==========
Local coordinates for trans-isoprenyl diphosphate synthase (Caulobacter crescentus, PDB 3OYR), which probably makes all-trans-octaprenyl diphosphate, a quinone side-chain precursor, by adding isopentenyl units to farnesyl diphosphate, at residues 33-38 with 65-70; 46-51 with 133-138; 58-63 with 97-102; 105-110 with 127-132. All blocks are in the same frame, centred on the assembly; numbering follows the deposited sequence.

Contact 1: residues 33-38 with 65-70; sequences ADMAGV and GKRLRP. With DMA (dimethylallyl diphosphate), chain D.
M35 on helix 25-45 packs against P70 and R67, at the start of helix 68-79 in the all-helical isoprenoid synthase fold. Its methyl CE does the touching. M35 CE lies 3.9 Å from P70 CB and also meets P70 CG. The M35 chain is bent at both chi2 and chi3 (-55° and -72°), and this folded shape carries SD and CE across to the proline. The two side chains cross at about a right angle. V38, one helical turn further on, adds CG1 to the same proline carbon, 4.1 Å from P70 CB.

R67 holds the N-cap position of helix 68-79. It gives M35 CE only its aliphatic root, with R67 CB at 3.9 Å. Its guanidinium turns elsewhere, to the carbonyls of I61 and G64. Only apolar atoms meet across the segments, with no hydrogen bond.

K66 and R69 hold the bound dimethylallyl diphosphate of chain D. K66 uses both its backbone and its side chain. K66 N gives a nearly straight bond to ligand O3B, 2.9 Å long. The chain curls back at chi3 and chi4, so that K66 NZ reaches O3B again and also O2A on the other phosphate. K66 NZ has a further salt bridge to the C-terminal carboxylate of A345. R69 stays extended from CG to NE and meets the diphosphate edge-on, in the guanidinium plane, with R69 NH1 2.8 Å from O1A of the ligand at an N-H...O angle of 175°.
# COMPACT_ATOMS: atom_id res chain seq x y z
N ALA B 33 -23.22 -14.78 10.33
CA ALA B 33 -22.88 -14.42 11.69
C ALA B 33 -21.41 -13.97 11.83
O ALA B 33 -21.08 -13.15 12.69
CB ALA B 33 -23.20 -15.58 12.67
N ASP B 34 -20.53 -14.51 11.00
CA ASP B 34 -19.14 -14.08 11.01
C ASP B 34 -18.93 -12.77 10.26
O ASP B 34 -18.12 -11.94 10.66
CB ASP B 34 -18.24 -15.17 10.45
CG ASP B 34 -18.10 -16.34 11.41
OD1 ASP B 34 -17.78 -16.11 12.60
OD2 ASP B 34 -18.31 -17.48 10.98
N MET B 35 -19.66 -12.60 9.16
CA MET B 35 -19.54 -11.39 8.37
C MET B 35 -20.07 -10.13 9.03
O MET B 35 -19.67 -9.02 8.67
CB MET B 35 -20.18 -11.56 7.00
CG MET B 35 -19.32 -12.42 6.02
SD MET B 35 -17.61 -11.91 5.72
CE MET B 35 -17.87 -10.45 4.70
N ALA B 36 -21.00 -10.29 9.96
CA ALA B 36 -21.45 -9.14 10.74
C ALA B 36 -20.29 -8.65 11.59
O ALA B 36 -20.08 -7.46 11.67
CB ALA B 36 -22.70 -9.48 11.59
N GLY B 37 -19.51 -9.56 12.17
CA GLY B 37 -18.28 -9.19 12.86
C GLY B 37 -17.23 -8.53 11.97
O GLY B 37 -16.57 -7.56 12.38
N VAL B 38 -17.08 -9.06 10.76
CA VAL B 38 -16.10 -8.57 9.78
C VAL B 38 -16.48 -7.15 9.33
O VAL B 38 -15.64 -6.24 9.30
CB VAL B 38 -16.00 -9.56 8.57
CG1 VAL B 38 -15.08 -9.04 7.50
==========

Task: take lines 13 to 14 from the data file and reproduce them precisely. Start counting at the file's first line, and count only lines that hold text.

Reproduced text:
CA ASP B 34 -19.14 -14.08 11.01
C ASP B 34 -18.93 -12.77 10.26